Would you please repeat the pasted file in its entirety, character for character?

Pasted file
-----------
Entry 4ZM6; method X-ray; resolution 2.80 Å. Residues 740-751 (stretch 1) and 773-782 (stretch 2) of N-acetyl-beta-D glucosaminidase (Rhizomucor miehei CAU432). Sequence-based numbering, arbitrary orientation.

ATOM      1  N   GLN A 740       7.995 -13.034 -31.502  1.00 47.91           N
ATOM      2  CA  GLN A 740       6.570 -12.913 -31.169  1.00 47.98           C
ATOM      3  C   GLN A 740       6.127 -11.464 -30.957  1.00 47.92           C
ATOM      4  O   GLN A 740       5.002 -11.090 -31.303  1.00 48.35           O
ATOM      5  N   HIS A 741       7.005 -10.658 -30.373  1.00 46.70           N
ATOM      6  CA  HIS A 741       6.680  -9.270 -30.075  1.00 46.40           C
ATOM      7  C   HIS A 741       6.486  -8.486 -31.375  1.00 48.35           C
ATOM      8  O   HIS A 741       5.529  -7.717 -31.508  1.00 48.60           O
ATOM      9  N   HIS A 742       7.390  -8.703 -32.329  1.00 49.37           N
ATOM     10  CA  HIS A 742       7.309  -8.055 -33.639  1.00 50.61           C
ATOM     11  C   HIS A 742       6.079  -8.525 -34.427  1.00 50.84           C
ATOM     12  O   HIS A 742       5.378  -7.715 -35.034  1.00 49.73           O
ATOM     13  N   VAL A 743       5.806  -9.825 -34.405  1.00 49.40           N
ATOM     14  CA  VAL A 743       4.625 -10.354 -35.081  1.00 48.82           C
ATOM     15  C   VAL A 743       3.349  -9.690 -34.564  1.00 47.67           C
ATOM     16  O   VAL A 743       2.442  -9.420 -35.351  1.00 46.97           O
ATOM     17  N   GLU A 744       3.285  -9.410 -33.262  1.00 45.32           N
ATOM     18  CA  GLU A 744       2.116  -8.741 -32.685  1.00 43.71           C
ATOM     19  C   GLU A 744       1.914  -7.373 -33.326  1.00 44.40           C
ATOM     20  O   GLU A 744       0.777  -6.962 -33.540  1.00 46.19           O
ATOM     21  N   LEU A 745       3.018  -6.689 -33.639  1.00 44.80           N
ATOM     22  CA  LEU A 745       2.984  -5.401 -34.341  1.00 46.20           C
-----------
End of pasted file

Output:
Entry 4ZM6; method X-ray; resolution 2.80 Å. Residues 740-751 (stretch 1) and 773-782 (stretch 2) of N-acetyl-beta-D glucosaminidase (Rhizomucor miehei CAU432). Sequence-based numbering, arbitrary orientation.

ATOM      1  N   GLN A 740       7.995 -13.034 -31.502  1.00 47.91           N
ATOM      2  CA  GLN A 740       6.570 -12.913 -31.169  1.00 47.98           C
ATOM      3  C   GLN A 740       6.127 -11.464 -30.957  1.00 47.92           C
ATOM      4  O   GLN A 740       5.002 -11.090 -31.303  1.00 48.35           O
ATOM      5  N   HIS A 741       7.005 -10.658 -30.373  1.00 46.70           N
ATOM      6  CA  HIS A 741       6.680  -9.270 -30.075  1.00 46.40           C
ATOM      7  C   HIS A 741       6.486  -8.486 -31.375  1.00 48.35           C
ATOM      8  O   HIS A 741       5.529  -7.717 -31.508  1.00 48.60           O
ATOM      9  N   HIS A 742       7.390  -8.703 -32.329  1.00 49.37           N
ATOM     10  CA  HIS A 742       7.309  -8.055 -33.639  1.00 50.61           C
ATOM     11  C   HIS A 742       6.079  -8.525 -34.427  1.00 50.84           C
ATOM     12  O   HIS A 742       5.378  -7.715 -35.034  1.00 49.73           O
ATOM     13  N   VAL A 743       5.806  -9.825 -34.405  1.00 49.40           N
ATOM     14  CA  VAL A 743       4.625 -10.354 -35.081  1.00 48.82           C
ATOM     15  C   VAL A 743       3.349  -9.690 -34.564  1.00 47.67           C
ATOM     16  O   VAL A 743       2.442  -9.420 -35.351  1.00 46.97           O
ATOM     17  N   GLU A 744       3.285  -9.410 -33.262  1.00 45.32           N
ATOM     18  CA  GLU A 744       2.116  -8.741 -32.685  1.00 43.71           C
ATOM     19  C   GLU A 744       1.914  -7.373 -33.326  1.00 44.40           C
ATOM     20  O   GLU A 744       0.777  -6.962 -33.540  1.00 46.19           O
ATOM     21  N   LEU A 745       3.018  -6.689 -33.639  1.00 44.80           N
ATOM     22  CA  LEU A 745       2.984  -5.401 -34.341  1.00 46.20           C